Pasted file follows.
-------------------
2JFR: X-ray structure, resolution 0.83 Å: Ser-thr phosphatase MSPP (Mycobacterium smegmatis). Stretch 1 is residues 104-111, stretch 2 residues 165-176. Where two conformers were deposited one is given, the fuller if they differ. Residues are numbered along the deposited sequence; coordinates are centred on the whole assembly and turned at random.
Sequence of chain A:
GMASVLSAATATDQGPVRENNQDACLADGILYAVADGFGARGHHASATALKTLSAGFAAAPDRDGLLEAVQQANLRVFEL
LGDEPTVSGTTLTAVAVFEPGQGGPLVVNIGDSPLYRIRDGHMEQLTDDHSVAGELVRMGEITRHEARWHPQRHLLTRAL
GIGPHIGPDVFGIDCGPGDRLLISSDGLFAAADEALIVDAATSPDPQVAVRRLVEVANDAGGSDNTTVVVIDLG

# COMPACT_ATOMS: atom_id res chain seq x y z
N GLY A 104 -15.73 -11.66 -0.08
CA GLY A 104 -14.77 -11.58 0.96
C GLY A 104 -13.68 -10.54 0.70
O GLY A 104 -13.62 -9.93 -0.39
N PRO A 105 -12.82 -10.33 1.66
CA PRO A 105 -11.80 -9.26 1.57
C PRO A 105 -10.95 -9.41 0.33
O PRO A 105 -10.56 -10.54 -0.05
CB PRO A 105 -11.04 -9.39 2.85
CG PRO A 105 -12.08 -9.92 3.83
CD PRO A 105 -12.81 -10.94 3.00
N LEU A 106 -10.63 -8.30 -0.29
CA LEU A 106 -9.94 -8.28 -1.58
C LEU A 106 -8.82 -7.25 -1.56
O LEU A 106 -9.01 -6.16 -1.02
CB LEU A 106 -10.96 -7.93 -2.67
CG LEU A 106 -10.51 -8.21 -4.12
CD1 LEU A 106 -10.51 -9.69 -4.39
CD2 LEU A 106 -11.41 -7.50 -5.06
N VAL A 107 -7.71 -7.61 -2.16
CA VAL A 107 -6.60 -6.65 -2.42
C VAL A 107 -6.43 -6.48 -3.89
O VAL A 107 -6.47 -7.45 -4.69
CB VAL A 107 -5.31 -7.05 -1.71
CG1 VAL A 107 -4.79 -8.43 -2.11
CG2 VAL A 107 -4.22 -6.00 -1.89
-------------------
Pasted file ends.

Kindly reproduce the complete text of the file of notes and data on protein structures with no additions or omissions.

2JFR: X-ray structure, resolution 0.83 Å: Ser-thr phosphatase MSPP (Mycobacterium smegmatis). Stretch 1 is residues 104-111, stretch 2 residues 165-176. Where two conformers were deposited one is given, the fuller if they differ. Residues are numbered along the deposited sequence; coordinates are centred on the whole assembly and turned at random.
Sequence of chain A:
GMASVLSAATATDQGPVRENNQDACLADGILYAVADGFGARGHHASATALKTLSAGFAAAPDRDGLLEAVQQANLRVFEL
LGDEPTVSGTTLTAVAVFEPGQGGPLVVNIGDSPLYRIRDGHMEQLTDDHSVAGELVRMGEITRHEARWHPQRHLLTRAL
GIGPHIGPDVFGIDCGPGDRLLISSDGLFAAADEALIVDAATSPDPQVAVRRLVEVANDAGGSDNTTVVVIDLG

# COMPACT_ATOMS: atom_id res chain seq x y z
N GLY A 104 -15.73 -11.66 -0.08
CA GLY A 104 -14.77 -11.58 0.96
C GLY A 104 -13.68 -10.54 0.70
O GLY A 104 -13.62 -9.93 -0.39
N PRO A 105 -12.82 -10.33 1.66
CA PRO A 105 -11.80 -9.26 1.57
C PRO A 105 -10.95 -9.41 0.33
O PRO A 105 -10.56 -10.54 -0.05
CB PRO A 105 -11.04 -9.39 2.85
CG PRO A 105 -12.08 -9.92 3.83
CD PRO A 105 -12.81 -10.94 3.00
N LEU A 106 -10.63 -8.30 -0.29
CA LEU A 106 -9.94 -8.28 -1.58
C LEU A 106 -8.82 -7.25 -1.56
O LEU A 106 -9.01 -6.16 -1.02
CB LEU A 106 -10.96 -7.93 -2.67
CG LEU A 106 -10.51 -8.21 -4.12
CD1 LEU A 106 -10.51 -9.69 -4.39
CD2 LEU A 106 -11.41 -7.50 -5.06
N VAL A 107 -7.71 -7.61 -2.16
CA VAL A 107 -6.60 -6.65 -2.42
C VAL A 107 -6.43 -6.48 -3.89
O VAL A 107 -6.47 -7.45 -4.69
CB VAL A 107 -5.31 -7.05 -1.71
CG1 VAL A 107 -4.79 -8.43 -2.11
CG2 VAL A 107 -4.22 -6.00 -1.89